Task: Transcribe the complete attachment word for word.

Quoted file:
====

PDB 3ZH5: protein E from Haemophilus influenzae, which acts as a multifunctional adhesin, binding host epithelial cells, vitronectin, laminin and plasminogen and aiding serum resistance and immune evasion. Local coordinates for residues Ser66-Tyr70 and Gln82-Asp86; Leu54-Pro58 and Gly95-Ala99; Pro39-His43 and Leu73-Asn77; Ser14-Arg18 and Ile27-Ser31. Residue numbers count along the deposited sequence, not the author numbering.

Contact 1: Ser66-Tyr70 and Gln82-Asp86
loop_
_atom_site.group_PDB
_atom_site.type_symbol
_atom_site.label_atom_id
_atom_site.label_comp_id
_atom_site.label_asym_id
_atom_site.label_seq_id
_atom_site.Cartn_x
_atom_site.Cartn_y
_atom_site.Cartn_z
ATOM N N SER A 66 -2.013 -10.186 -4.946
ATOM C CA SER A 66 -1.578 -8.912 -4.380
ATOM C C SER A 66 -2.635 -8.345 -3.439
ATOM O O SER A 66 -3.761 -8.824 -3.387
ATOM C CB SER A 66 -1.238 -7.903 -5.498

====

PDB 3ZH5: protein E from Haemophilus influenzae, which acts as a multifunctional adhesin, binding host epithelial cells, vitronectin, laminin and plasminogen and aiding serum resistance and immune evasion. Local coordinates for residues Ser66-Tyr70 and Gln82-Asp86; Leu54-Pro58 and Gly95-Ala99; Pro39-His43 and Leu73-Asn77; Ser14-Arg18 and Ile27-Ser31. Residue numbers count along the deposited sequence, not the author numbering.

Contact 1: Ser66-Tyr70 and Gln82-Asp86
loop_
_atom_site.group_PDB
_atom_site.type_symbol
_atom_site.label_atom_id
_atom_site.label_comp_id
_atom_site.label_asym_id
_atom_site.label_seq_id
_atom_site.Cartn_x
_atom_site.Cartn_y
_atom_site.Cartn_z
ATOM N N SER A 66 -2.013 -10.186 -4.946
ATOM C CA SER A 66 -1.578 -8.912 -4.380
ATOM C C SER A 66 -2.635 -8.345 -3.439
ATOM O O SER A 66 -3.761 -8.824 -3.387
ATOM C CB SER A 66 -1.238 -7.903 -5.498